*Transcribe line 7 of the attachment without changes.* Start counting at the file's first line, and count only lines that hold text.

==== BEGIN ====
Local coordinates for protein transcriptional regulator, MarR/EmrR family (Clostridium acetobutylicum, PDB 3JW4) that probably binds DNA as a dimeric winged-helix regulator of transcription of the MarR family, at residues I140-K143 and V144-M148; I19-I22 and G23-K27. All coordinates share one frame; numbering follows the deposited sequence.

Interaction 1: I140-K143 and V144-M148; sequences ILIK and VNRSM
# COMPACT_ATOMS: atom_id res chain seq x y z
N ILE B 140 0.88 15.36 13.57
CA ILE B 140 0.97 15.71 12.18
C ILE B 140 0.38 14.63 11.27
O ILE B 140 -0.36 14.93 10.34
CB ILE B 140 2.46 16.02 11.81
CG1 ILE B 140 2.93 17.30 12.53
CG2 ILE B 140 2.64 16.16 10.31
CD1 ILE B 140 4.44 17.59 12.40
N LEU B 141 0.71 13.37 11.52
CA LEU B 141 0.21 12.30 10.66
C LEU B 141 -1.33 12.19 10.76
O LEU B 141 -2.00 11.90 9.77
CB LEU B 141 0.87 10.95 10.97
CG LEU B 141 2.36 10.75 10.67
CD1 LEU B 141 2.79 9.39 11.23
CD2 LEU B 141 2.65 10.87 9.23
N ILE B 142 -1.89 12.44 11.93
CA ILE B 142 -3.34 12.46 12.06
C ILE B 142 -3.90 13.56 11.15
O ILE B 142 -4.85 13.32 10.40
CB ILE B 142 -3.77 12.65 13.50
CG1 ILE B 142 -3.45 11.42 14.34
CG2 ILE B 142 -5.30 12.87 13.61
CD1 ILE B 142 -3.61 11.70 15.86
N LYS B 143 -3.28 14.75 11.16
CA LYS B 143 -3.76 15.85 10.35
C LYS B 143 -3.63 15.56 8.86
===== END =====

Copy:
O ILE B 140 -0.36 14.93 10.34